South Carolina's defense came up with some big plays late in the fourth quarter to help the Gamecocks (7-2, 5-2 SEC) hold on to a victory against the Tennessee Volunteers (3-5, 0-5 SEC) Saturday, but the win is not the topic of discussion.
Instead, the eyes and hearts of Gamecock fans are focused on junior running back Marcus Lattimore, who injured his right knee during the second quarter.
In the wake of the win, players talked about a moment that happened the night before where Lattimore gave a speech to his teammates on giving your all because your next play might be your last.
It's a speech that players and coaches now look at with a more curious eye.
Defensive players Jadeveon Clowney and Victor Hampton alluded to the speech in remarks during the post-game news conference.
"He just talked about it last night. When we were talking after the movies he was like 'act like every play is your last play here,'" said Clowney. "It's just crazy how he went out like that. I couldn't believe it."
The fans couldn't believe it either. Lattimore, who is coming off a knee injury that ended his season last year, may have a season-ending injury to his right knee this year.
As Lattimore went down and it became apparent that he was seriously injured, a hush filled the stadium as fans watched him writhe in pain.
The silence quickly ended as fans in the stands began to cheer, "Let's go, Marcus" in an effort to let the injured star know he had all the support in the world in the stands.
In those moments, the South Carolina and Tennessee sidelines cleared to huddle around the injured Lattimore. The game was still going, but it was a moment of shared sportsmanship between the two teams.
"I'm not sure I've quite seen one quite like that. Obviously, everybody in the SEC and around the country has the utmost respect for Marcus Lattimore and mainly as a person. We all know he's a great back, but as a person, there's none better than him that I've ever met," said coach Steve Spurrier.
The cheers of the fans continued as Lattimore was helped up onto a cart and whisked away from the field. As he waved to his teammates and fans, the running back's face was covered by a towel as he wept.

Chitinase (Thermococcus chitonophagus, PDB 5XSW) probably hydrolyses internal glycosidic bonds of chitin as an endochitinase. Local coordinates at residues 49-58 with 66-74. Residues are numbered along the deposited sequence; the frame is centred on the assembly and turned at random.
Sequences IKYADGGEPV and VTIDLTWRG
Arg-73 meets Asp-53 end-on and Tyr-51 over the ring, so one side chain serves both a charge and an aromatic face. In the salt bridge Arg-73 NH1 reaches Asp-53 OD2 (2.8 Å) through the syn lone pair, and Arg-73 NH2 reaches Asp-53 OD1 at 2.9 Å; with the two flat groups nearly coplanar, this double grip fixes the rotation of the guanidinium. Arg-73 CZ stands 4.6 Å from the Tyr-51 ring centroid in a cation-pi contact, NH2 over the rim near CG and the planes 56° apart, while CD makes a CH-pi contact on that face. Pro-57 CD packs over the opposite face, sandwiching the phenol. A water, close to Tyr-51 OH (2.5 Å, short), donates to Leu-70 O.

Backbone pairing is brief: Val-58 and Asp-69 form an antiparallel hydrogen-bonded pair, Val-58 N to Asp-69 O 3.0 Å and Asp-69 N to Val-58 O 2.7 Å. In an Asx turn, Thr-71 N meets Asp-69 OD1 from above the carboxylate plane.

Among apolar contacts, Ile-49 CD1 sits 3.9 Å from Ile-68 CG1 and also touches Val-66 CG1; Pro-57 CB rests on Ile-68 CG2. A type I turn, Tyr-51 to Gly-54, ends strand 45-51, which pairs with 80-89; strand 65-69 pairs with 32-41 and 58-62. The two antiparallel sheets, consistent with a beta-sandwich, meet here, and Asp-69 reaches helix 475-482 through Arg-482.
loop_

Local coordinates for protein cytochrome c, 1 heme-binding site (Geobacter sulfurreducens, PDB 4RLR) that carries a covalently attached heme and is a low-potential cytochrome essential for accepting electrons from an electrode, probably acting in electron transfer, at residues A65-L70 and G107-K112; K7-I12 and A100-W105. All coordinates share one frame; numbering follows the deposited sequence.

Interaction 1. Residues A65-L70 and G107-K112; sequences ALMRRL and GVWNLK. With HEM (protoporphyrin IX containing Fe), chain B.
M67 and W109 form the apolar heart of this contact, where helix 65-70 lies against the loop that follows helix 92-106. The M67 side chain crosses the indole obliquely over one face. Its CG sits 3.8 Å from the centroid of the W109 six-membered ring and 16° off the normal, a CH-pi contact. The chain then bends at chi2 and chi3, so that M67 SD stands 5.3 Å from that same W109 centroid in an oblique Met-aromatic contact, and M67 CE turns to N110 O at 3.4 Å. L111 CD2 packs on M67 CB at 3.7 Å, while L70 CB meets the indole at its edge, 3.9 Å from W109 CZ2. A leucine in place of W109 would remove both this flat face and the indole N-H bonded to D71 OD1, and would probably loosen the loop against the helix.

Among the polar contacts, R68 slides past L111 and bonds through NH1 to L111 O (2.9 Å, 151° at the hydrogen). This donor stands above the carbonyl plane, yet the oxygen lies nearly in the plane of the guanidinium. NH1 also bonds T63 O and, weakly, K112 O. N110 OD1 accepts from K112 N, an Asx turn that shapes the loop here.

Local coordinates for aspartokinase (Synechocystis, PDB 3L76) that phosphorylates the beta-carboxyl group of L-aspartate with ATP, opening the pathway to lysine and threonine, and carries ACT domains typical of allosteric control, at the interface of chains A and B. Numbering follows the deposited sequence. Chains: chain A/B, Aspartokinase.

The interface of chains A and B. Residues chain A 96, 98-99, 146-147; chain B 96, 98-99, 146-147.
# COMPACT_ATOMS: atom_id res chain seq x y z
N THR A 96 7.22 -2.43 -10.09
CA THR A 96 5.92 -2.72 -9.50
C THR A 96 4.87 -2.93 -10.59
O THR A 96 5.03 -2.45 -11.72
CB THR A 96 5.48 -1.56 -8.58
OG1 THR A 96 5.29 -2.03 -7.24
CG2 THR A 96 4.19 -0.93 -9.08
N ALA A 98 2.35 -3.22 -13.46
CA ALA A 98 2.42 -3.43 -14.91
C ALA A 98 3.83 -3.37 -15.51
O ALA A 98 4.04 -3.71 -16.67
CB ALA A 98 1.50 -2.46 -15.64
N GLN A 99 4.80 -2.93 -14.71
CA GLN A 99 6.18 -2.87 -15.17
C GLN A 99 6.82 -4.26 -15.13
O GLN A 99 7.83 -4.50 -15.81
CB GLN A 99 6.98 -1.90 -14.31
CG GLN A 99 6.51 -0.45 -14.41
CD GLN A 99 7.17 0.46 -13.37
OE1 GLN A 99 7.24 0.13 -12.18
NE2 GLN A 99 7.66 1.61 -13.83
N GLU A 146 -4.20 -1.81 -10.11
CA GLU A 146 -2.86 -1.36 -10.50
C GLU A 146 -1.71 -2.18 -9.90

In his Sunday conference call to the media, Coach Steve Spurrier could not provide details on the depth of Lattimore's injury, other than saying team doctor Jeffrey Guy told him the knee was dislocated and he had put it into place.
With emotions running high from both sides, the game had to continue. And it wasn't even the end of the first half yet.
South Carolina and Tennessee would air it out for the rest of the game, both sides accumulating over 300 yards of passing.
Tennessee would make it really interesting with 8 minutes left in the game, bringing the score to 38-35 thanks to some heroics from quarterback Tyler Bray.
Nursing that tenuous lead with the fans already emotional from watching Lattimore's injury, the Gamecocks had to make a play.
Clowney had been contained by the Volunteers' offensive line for most of the game. With 1:09 left in the 4th quarter and Tennessee driving to the South Carolina 19 yard line, Clowney finally burst through the offensive line to strip the ball from Bray and sack him for a loss.
Shaq Wilson quickly recovered the ball, and the air that left the stadium following Lattimore's injury suddenly swept through like the winds of Hurricane Sandy.
That play gave the Gamecocks the ball back with less than a minute left to play, but the game was still not over. With a three and out and the Volunteers getting the ball back in their own territory, South Carolina would need another big play.
Bray dropped back and shot off a pass deep into South Carolina territory, but Hampton was right there where he needed to be and intercepted the pass.
With victory finally sealed, fans in the stands exploded in joy.
But the cost of Saturday's victory may have been high with the injury to Lattimore. No one knows the severity of the injury, but the university expects the running back to be out "indefinitely".
The Gamecocks head into a much-needed bye week this weekend. It's a bye week that players and coaches really appreciate.
"We needed a bye week really bad," said Hampton.
"Long stretch, man. Long stretch," said Clowney of the slate of SEC games in the past few weeks.
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